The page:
Saturday, October 27, 2012

Son of the Border

By Ed Garea

Son of the Border (RKO, 1933) Director: Lloyd Nosler. Starring: Tom Keene, Julie Haydon, Edgar Kennedy, Lon Chaney Jr., Al Bridge, Charles King, & David Durand.

There are few things more enjoyable than a ‘30s B-Western, unless it’s a ‘40s Monogram or PRC Western. This one comes from RKO and stars Tom Keene, RKO’s cowboy star at the time. I love Tom Keene Westerns because (1) Tom couldn’t act; and (2) he wound up starring in Plan 9 From Outer Space (as Col. Edwards), as well as co-starring with The Bowery Boys in their 1956 epic Dig That Uranium! So we know that Tom’s B to Z creds are in order. An added bonus is the chance to catch the early Lon Chaney Jr., when he was working under the moniker Creighton Chaney.

The plot is simple: Rancher Tom Owens (Keene) is a force of good to be reckoned with in his little town. He’s after a stagecoach robbing gang, led by a baddie named Henchey (Bridge). He’s shocked (Shocked!) when he learns that his good friend Jack Breen (Chaney) is a dues-paying member of that very gang. He pulls Jack aside and tells him that if Tom were he, he’d beat it out of town, if he gets the drift. Good advice, but does Jack listen? Not on your life, otherwise we have no movie. And Jack is soon at it again, this time holding up a bank. But during the getaway Tom is forced to shoot Jack and kills his friend. Jack manages to conveniently die in the arms of his fiancée, former saloon girl Doris (Haydon), who encouraged Jack in his career choice. This earns Tom the everlasting hatred of Doris, who holds Tom entirely responsible. And she’s out for revenge.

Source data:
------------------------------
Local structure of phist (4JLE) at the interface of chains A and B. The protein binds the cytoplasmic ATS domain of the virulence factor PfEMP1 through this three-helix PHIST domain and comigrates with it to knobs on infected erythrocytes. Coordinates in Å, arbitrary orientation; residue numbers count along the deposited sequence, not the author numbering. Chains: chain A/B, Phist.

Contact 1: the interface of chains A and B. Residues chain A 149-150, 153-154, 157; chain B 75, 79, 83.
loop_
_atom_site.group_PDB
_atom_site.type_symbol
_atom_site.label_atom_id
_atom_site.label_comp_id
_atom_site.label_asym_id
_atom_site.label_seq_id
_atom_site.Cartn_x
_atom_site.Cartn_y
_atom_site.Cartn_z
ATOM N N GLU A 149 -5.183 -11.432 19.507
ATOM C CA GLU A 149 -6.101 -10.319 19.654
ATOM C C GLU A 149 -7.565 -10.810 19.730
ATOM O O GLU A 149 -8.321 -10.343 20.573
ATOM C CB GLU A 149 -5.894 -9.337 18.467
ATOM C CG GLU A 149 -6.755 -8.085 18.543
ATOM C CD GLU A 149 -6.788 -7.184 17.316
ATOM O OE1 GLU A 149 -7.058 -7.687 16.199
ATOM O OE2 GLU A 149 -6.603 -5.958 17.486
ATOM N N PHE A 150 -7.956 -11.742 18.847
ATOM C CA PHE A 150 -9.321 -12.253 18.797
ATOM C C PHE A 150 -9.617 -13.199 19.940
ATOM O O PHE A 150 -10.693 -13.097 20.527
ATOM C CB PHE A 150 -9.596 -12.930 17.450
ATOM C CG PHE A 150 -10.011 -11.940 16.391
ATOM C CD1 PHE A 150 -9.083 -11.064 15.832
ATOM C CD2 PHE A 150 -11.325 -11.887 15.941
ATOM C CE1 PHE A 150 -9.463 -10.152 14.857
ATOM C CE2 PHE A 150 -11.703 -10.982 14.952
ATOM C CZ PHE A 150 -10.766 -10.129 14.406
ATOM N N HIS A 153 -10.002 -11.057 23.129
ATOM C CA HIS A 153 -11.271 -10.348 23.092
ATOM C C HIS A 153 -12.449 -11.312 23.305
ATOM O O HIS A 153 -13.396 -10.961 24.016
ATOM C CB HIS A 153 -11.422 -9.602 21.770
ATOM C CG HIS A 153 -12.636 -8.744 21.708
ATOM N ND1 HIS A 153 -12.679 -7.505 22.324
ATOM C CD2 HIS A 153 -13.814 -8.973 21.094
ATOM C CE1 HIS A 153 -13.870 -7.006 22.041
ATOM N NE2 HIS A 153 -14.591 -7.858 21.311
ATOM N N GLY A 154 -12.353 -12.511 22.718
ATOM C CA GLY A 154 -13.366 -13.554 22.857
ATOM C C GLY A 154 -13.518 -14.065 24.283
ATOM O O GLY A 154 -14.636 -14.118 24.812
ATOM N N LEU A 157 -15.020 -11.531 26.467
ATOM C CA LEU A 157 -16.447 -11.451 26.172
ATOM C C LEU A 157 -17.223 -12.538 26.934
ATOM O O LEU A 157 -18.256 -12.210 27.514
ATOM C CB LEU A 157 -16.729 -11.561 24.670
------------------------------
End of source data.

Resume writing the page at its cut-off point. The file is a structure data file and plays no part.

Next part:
In the meantime, the late Jack’s orphan brother, Frankie (Durand) arrives on the afternoon stage from Phoenix looking for big brother. He’s naturally devastated when he learns of his brother’s death. Tom takes charge of the lad and brings him to his ranch where, with the help of his trusted sidekick Windy (Kennedy) he teaches the boy about ranch life. But when young Frankie runs into Doris one day in town, she uses the opportunity to educate the lad all about his brother, regaling him with stories. Tom sees what’s going on and tells her to bug off, but she retorts that if he tries to keep her away, she’ll tell young Frankie all about Jack’s killing. Tom replies something to the effect of “So when is a good time for you to see Frankie?”

Cut to Tupper, the town’s friendly ticket agent. He’s revealed to us as the silent leader of the gang and tells Henchey to whack Tom in order to facilitate their gang’s planned robbery of the next stagecoach. Henchey naturally fails in his attempt. Tim, tired of Doris making his life miserable, decides to send Frankie back to Phoenix and buys a ticket for the very coach Tupper plans to rob. But Doris learns via the grapevine that Tupper plans to murder everyone on the coach and rushes to tell Tom. He sends her to get the sheriff while he and Windy intercept the bad guys and lead the coach to a town on the Mexican border, where they get into a shootout with the villains. Doris is wounded protecting Frankie and Tom, and Tom settles matters by killing the gang members and tossing Tupper through a window. Tom and Doris bury the hatchet and agree to take joint responsibility for raising Frankie. The end.

What’s even better is that all this takes place in only 55 minutes. Chaney, for his part, proves to be just as wooden as a young man as he was later in life. I also noticed that he always seemed to look regretful, whether at age 30 or 65. Kennedy as Windy the sidekick gives a decent performance. When I look at the portly Kennedy in the role I can only assume that he got that nickname because his favorite meal is beans. But there is zero chemistry between Keene and Kennedy, odd for a hero and sidekick. Haydon, who plays Chaney’s girlfriend Doris, scores in the looks department, but she’s even more wooden than Chaney. I loved the line that the crowd at the saloon misses her as a dance girl and attendance has gone down since she left, leading us to think she was doing something other than dancing.

If you’re looking for nonstop action and laughs galore, you just can’t beat a film like this. It’s the type of film one runs at a gathering and does an MST-like session with friends. It makes the time pass ever so well and can be a bonding experience if bad films are your thing. 

Postscript: This movie is so obscure that you can't order it on Amazon.

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